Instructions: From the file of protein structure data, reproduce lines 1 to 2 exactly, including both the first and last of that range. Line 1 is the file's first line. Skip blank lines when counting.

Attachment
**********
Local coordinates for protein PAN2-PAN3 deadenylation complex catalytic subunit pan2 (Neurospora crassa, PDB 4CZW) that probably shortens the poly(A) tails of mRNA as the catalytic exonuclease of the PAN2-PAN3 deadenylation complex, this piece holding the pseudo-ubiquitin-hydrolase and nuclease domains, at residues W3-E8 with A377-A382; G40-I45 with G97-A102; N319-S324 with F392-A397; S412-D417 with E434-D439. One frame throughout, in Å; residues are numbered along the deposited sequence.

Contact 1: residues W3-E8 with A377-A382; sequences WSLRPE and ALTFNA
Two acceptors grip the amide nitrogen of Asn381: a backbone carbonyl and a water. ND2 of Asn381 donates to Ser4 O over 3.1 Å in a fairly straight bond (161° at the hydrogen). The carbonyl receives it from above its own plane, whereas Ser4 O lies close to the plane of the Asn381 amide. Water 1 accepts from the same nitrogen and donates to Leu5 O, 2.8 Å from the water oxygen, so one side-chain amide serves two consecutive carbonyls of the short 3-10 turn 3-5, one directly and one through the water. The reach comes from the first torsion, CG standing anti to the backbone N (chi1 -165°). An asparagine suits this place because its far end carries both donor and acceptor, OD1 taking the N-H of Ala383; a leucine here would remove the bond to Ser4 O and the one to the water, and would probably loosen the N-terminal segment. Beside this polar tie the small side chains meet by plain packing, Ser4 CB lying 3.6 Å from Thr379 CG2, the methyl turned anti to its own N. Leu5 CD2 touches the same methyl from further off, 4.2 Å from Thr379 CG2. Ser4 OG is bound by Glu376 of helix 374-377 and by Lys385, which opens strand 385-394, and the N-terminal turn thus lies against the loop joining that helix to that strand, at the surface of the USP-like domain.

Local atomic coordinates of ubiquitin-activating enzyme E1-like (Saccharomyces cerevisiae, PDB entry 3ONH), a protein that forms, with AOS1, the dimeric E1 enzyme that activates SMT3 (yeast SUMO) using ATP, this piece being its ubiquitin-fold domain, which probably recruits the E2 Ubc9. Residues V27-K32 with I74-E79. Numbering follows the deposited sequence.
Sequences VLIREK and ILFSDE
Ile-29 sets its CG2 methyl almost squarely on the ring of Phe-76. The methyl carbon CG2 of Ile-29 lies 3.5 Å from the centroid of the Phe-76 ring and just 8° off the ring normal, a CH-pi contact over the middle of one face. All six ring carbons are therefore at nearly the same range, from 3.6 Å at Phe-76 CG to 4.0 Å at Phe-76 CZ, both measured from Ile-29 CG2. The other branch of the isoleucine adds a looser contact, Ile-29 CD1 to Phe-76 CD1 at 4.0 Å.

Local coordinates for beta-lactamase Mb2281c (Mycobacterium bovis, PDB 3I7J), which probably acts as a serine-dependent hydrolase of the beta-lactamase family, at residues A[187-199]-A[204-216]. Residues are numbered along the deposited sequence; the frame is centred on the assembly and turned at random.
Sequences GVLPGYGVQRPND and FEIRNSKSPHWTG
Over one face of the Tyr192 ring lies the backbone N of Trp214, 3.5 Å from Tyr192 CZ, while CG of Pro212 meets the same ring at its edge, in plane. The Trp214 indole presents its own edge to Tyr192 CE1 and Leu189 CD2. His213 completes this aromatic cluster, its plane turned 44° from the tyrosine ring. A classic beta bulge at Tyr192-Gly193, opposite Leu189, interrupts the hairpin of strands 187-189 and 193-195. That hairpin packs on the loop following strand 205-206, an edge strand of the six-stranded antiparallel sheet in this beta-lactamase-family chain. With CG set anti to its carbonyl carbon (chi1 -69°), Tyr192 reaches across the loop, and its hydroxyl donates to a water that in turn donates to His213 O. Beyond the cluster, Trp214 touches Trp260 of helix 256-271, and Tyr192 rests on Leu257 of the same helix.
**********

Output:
Local coordinates for protein PAN2-PAN3 deadenylation complex catalytic subunit pan2 (Neurospora crassa, PDB 4CZW) that probably shortens the poly(A) tails of mRNA as the catalytic exonuclease of the PAN2-PAN3 deadenylation complex, this piece holding the pseudo-ubiquitin-hydrolase and nuclease domains, at residues W3-E8 with A377-A382; G40-I45 with G97-A102; N319-S324 with F392-A397; S412-D417 with E434-D439. One frame throughout, in Å; residues are numbered along the deposited sequence.

Contact 1: residues W3-E8 with A377-A382; sequences WSLRPE and ALTFNA